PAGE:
Kaisa_2012_3_photo by Veikko Somerpuro

Enrol
12.8.2019 at 12:00 - 4.9.2019 at 23:59

Timetable

Here is the course’s teaching schedule. Check the description for possible other schedules.

DateTimeLocation
Wed 4.9.2019
10:15 - 11:45
Fri 6.9.2019
10:15 - 11:45
Mon 9.9.2019
12:15 - 13:45
Wed 11.9.2019
10:15 - 11:45
Fri 13.9.2019
10:15 - 11:45
Mon 16.9.2019
12:15 - 13:45
Wed 18.9.2019
10:15 - 11:45
Fri 20.9.2019
10:15 - 11:45
Mon 23.9.2019
12:15 - 13:45
Wed 25.9.2019
10:15 - 11:45
Fri 27.9.2019
10:15 - 11:45
Mon 30.9.2019
12:15 - 13:45
Wed 2.10.2019
10:15 - 11:45
Fri 4.10.2019
10:15 - 11:45
Mon 7.10.2019
12:15 - 13:45
Wed 9.10.2019
10:15 - 11:45
Fri 11.10.2019
10:15 - 11:45
Mon 14.10.2019
12:15 - 13:45
Wed 16.10.2019
10:15 - 11:45
Fri 18.10.2019
10:15 - 11:45

Description

Predominantly Students in Environmental Change and Global Sustainability Master Programme, other interested students

Bachelor degree in relevant field

After the course the student

- has basic understanding what sustainability science is and knows its historical development

- learns to discern the theoretical frameworks and key concepts behind the sustainability science

- has basic understanding how human and natural (or complex adaptive) systems interact

- can describe social-ecological systems and knows the fundamental principles of systems thinking, including matter and energy flows in a global context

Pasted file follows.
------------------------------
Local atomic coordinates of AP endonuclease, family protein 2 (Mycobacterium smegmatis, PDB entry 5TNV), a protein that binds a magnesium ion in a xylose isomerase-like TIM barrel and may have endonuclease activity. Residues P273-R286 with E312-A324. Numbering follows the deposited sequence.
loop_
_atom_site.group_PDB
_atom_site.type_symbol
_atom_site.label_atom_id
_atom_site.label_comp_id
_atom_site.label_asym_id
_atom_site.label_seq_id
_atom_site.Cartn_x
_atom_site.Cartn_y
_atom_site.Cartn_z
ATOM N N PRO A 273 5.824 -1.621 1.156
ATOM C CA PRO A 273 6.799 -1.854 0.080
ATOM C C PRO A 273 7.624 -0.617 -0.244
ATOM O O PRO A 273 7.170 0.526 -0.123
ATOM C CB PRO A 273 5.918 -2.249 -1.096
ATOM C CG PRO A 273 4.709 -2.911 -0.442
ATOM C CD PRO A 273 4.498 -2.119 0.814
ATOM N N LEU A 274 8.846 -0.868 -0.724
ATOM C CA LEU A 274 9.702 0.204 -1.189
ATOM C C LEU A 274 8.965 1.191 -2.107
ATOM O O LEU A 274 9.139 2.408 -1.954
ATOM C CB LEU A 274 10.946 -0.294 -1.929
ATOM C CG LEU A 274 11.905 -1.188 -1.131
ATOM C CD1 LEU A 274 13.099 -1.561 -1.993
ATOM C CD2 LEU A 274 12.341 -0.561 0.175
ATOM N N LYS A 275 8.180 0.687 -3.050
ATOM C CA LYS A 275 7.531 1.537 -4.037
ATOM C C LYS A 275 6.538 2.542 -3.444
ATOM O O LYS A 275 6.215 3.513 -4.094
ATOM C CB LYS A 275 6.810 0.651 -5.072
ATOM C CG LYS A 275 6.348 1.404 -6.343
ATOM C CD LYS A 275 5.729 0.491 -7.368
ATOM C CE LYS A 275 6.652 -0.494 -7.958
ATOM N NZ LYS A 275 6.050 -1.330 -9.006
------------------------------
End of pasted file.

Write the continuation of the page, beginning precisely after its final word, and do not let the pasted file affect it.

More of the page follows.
- gains understanding of inter- and transdisciplinary approaches and learns to communicate in interdisciplinary contexts

- is aware of planetary boundaries/opportunities to understand sustainability problems and suggest possible solutions through inter- and transdisciplinary thinking

- understands the institutional contexts and conditions of sustainability problems and their solutions

- gets an idea of the contents of the master's programme and can develop a personal study plan

1st period

The course introduces basic principles of sustainability science with special reference to its interdisciplinary and systemic dimensions. The theoretical and methodological orientation is clarified through addressing real world sustainability problems like food security, energy production, climate change, access to clean water and other complex or wicked problems.

42 h of lectures, 42 h of group work, 51 h of independent activities.

Lecture materials and a text book (e.g. Bert J.M. de Vries: Sustainability Science, Cambridge University Press, New York, 585 p).

Grading on the general scale 0-5.

The overall grade consists of:

25 % lecture-specific self-evaluation matrices

25 % final self-evaluation matrix

50 % group work peer-evaluation

Detailed course evaluation criteria will be available in the Moodle area.

Janna Pietikäinen